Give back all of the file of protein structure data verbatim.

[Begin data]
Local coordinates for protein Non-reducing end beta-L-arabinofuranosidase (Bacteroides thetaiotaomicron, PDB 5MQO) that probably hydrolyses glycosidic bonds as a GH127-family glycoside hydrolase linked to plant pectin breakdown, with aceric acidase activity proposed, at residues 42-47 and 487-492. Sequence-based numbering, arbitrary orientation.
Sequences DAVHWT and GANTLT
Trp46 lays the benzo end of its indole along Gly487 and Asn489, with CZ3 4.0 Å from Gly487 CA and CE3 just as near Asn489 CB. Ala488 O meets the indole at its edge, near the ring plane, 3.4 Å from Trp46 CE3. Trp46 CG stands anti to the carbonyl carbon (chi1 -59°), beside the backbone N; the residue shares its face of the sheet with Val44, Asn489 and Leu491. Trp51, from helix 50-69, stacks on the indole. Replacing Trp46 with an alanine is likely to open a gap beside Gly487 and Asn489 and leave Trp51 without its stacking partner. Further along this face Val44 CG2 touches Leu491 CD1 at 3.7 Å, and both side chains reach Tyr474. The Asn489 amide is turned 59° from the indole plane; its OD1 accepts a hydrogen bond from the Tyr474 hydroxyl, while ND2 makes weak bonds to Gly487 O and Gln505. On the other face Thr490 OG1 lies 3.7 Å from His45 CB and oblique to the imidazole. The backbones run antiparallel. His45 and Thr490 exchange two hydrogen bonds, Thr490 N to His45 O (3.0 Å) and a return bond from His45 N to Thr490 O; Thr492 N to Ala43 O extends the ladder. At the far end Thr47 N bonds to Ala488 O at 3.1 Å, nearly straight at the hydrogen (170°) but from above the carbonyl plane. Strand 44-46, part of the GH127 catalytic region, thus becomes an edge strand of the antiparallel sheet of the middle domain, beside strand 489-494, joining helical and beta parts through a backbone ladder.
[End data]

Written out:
Local coordinates for protein Non-reducing end beta-L-arabinofuranosidase (Bacteroides thetaiotaomicron, PDB 5MQO) that probably hydrolyses glycosidic bonds as a GH127-family glycoside hydrolase linked to plant pectin breakdown, with aceric acidase activity proposed, at residues 42-47 and 487-492. Sequence-based numbering, arbitrary orientation.
Sequences DAVHWT and GANTLT
Trp46 lays the benzo end of its indole along Gly487 and Asn489, with CZ3 4.0 Å from Gly487 CA and CE3 just as near Asn489 CB. Ala488 O meets the indole at its edge, near the ring plane, 3.4 Å from Trp46 CE3. Trp46 CG stands anti to the carbonyl carbon (chi1 -59°), beside the backbone N; the residue shares its face of the sheet with Val44, Asn489 and Leu491. Trp51, from helix 50-69, stacks on the indole. Replacing Trp46 with an alanine is likely to open a gap beside Gly487 and Asn489 and leave Trp51 without its stacking partner. Further along this face Val44 CG2 touches Leu491 CD1 at 3.7 Å, and both side chains reach Tyr474. The Asn489 amide is turned 59° from the indole plane; its OD1 accepts a hydrogen bond from the Tyr474 hydroxyl, while ND2 makes weak bonds to Gly487 O and Gln505. On the other face Thr490 OG1 lies 3.7 Å from His45 CB and oblique to the imidazole. The backbones run antiparallel. His45 and Thr490 exchange two hydrogen bonds, Thr490 N to His45 O (3.0 Å) and a return bond from His45 N to Thr490 O; Thr492 N to Ala43 O extends the ladder. At the far end Thr47 N bonds to Ala488 O at 3.1 Å, nearly straight at the hydrogen (170°) but from above the carbonyl plane. Strand 44-46, part of the GH127 catalytic region, thus becomes an edge strand of the antiparallel sheet of the middle domain, beside strand 489-494, joining helical and beta parts through a backbone ladder.